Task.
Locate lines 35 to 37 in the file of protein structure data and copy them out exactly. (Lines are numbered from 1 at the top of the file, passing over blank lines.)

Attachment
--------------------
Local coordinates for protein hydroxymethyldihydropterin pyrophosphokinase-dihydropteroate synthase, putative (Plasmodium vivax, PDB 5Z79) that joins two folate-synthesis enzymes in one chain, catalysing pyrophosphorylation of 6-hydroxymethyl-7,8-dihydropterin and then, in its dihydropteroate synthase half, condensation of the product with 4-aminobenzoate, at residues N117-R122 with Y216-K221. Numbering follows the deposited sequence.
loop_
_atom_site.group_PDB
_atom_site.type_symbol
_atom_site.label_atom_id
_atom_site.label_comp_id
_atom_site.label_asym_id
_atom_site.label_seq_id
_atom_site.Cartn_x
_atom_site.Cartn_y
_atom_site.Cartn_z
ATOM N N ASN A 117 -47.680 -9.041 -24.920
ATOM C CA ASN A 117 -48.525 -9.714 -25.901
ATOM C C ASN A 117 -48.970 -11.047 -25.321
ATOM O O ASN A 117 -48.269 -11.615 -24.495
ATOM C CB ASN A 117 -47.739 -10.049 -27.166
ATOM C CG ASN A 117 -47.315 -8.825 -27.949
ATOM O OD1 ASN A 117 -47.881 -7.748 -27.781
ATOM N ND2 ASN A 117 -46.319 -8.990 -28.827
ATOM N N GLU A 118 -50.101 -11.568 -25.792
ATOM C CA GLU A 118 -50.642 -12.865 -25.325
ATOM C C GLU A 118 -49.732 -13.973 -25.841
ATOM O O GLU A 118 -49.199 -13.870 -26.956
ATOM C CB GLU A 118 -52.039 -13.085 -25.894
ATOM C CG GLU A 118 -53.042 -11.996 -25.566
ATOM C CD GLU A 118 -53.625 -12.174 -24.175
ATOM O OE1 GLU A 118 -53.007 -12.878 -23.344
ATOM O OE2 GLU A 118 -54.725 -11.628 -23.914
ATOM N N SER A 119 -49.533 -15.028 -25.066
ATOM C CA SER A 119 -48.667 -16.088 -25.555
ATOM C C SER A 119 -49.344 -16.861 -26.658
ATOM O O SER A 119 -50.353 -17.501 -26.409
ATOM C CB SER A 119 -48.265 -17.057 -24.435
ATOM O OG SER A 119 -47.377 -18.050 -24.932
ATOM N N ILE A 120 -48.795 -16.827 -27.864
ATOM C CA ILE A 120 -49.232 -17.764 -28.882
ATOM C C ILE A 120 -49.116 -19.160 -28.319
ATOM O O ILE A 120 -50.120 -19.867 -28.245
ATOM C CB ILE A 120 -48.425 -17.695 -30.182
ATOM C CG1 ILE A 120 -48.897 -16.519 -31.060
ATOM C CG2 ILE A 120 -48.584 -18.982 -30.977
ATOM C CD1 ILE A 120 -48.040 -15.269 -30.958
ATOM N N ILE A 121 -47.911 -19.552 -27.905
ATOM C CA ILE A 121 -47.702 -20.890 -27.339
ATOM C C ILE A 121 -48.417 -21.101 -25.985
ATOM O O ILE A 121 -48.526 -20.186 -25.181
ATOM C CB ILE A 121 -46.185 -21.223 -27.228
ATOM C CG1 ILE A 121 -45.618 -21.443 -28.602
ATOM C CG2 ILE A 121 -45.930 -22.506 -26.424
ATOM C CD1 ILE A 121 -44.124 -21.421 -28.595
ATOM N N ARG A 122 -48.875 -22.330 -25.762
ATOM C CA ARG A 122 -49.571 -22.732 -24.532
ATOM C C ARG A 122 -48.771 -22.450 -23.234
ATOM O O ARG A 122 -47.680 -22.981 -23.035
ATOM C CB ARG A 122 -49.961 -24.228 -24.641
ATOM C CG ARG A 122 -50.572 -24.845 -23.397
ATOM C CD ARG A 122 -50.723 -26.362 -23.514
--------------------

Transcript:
ATOM N N ILE A 120 -48.795 -16.827 -27.864
ATOM C CA ILE A 120 -49.232 -17.764 -28.882
ATOM C C ILE A 120 -49.116 -19.160 -28.319